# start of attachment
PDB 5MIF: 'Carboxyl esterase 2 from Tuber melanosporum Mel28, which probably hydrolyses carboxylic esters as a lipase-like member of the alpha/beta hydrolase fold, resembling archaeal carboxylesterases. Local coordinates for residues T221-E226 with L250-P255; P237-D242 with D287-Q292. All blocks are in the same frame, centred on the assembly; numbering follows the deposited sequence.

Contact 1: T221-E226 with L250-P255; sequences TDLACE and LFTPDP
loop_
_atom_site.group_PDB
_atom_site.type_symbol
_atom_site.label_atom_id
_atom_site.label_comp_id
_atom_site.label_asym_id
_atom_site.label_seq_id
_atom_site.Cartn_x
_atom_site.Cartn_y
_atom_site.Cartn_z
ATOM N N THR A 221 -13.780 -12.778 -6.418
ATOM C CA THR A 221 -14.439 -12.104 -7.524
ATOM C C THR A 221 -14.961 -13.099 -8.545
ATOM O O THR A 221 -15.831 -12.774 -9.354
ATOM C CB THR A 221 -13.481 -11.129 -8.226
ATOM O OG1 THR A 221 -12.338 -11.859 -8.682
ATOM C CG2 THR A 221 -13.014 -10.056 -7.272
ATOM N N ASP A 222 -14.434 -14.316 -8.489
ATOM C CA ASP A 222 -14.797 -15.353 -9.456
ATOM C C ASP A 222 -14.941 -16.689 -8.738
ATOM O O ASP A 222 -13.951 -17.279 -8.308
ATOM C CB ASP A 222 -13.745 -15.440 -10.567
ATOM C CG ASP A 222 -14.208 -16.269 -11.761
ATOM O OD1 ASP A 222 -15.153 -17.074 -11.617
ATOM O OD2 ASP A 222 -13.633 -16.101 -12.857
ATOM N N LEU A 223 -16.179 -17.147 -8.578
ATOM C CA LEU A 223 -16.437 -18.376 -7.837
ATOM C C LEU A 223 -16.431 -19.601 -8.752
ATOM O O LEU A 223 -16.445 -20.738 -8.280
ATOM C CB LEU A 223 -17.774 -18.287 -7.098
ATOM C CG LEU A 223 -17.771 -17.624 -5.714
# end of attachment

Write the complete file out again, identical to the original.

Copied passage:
PDB 5MIF: 'Carboxyl esterase 2 from Tuber melanosporum Mel28, which probably hydrolyses carboxylic esters as a lipase-like member of the alpha/beta hydrolase fold, resembling archaeal carboxylesterases. Local coordinates for residues T221-E226 with L250-P255; P237-D242 with D287-Q292. All blocks are in the same frame, centred on the assembly; numbering follows the deposited sequence.

Contact 1: T221-E226 with L250-P255; sequences TDLACE and LFTPDP
loop_
_atom_site.group_PDB
_atom_site.type_symbol
_atom_site.label_atom_id
_atom_site.label_comp_id
_atom_site.label_asym_id
_atom_site.label_seq_id
_atom_site.Cartn_x
_atom_site.Cartn_y
_atom_site.Cartn_z
ATOM N N THR A 221 -13.780 -12.778 -6.418
ATOM C CA THR A 221 -14.439 -12.104 -7.524
ATOM C C THR A 221 -14.961 -13.099 -8.545
ATOM O O THR A 221 -15.831 -12.774 -9.354
ATOM C CB THR A 221 -13.481 -11.129 -8.226
ATOM O OG1 THR A 221 -12.338 -11.859 -8.682
ATOM C CG2 THR A 221 -13.014 -10.056 -7.272
ATOM N N ASP A 222 -14.434 -14.316 -8.489
ATOM C CA ASP A 222 -14.797 -15.353 -9.456
ATOM C C ASP A 222 -14.941 -16.689 -8.738
ATOM O O ASP A 222 -13.951 -17.279 -8.308
ATOM C CB ASP A 222 -13.745 -15.440 -10.567
ATOM C CG ASP A 222 -14.208 -16.269 -11.761
ATOM O OD1 ASP A 222 -15.153 -17.074 -11.617
ATOM O OD2 ASP A 222 -13.633 -16.101 -12.857
ATOM N N LEU A 223 -16.179 -17.147 -8.578
ATOM C CA LEU A 223 -16.437 -18.376 -7.837
ATOM C C LEU A 223 -16.431 -19.601 -8.752
ATOM O O LEU A 223 -16.445 -20.738 -8.280
ATOM C CB LEU A 223 -17.774 -18.287 -7.098
ATOM C CG LEU A 223 -17.771 -17.624 -5.714